Erasing David (David Bond, 2009)


Starring David Bond. Directed by David Bond & Melinda McDougall. Rating: PG. Running time: 81 minutes.

Wow, what a surprise: databases exist, compiled by the state, which store information regarding where we live and when we were born; private companies keep records of what we buy from them; CCTV cameras observe us daily; Facebook has pictures of us; computers have location-trackable IP addresses and our internet providers know what sites we go on. Is this really revelatory stuff? I’m pretty sure it isn’t, but Erasing David seems to think it is. Or maybe it doesn’t, but at least thinks it can use this information-situation in such a way as to make an intriguing film. Either way, it completely and utterly fails, and everyone is destined to come out of it feeling ever so slightly underwhelmed.

The fact that it was released in cinemas tonight with a live stream to a roundtable discussion in London, where former shadow home secretary David Davis, the director David Bond himself, and members of No2ID and protest group Liberty joined to discuss Britain’s invasion of privacies, nearly tricks you into thinking the film really has something to say. But the fact is that the story is as stupidly boring as this: David Bond decides it would be interesting to try and make himself disappear, and see if his self-hired private investigators can find him. Naturally, they do, but only because he eventually returns to London for an NHS appointment regarding his wife’s pneumonia. If he had stayed in the fields of Pembrokeshire with nothing but his Blackberry, which, quite comfortingly and ironically, the two private investigators do not have the power to track, he probably would have been waiting to be found for eternity. Of course the state could have found him if they had really wanted, but he admits himself that to get them to do so he’d have to commit a serious crime, in which case he probably should be tracked anyway. So what the hell is the point supposed to be?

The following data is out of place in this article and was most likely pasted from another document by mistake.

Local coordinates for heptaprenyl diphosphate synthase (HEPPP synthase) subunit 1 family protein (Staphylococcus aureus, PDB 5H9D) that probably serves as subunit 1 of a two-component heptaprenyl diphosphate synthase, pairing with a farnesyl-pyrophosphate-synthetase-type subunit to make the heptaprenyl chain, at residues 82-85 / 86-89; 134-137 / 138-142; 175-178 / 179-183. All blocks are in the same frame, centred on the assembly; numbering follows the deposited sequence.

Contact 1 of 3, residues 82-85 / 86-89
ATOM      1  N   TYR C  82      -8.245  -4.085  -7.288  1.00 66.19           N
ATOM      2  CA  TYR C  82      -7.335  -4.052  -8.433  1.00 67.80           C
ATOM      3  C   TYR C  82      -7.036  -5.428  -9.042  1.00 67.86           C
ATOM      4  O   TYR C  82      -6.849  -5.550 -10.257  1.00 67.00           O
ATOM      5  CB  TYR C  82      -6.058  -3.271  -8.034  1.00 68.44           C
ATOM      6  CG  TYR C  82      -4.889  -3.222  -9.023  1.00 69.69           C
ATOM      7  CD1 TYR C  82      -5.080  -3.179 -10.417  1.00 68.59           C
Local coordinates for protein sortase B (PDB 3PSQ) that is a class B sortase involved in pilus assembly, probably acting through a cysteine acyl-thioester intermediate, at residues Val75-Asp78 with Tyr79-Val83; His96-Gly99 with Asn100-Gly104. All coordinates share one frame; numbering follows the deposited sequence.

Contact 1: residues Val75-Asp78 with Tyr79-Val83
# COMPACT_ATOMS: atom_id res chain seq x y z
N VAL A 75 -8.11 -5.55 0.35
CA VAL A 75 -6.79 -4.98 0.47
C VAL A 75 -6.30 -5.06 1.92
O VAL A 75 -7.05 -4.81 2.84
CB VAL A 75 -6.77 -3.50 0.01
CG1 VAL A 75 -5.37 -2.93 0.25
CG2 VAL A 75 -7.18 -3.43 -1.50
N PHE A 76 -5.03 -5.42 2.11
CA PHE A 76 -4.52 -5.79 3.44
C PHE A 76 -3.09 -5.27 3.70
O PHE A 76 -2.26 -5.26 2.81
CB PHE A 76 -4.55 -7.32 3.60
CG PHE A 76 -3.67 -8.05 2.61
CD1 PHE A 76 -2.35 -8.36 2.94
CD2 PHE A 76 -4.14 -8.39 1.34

The film seems committed to trying to rubbish the old saying that if you’re innocent, there’s nothing to worry about, which is why it’s quite funny that it actually provides evidence for that belief, given he’s only found because he’s asked to be and because his location becomes so obvious. Only if he had been guilty and made his location a little trickier would the privacy issues have been deeper and perhaps more surprising, but even then they would have felt justified, meaning the film’s intentions seem to have no purpose at all. I’d even go so far as to say the Bourne films, especially the Ultimatum, raises better issues of this nature than David does. And in Bourne, it’s not even the primary concern.

Nice try at being original and provoking political debate, Sir. But next time, for God’s sake, please have something to say.


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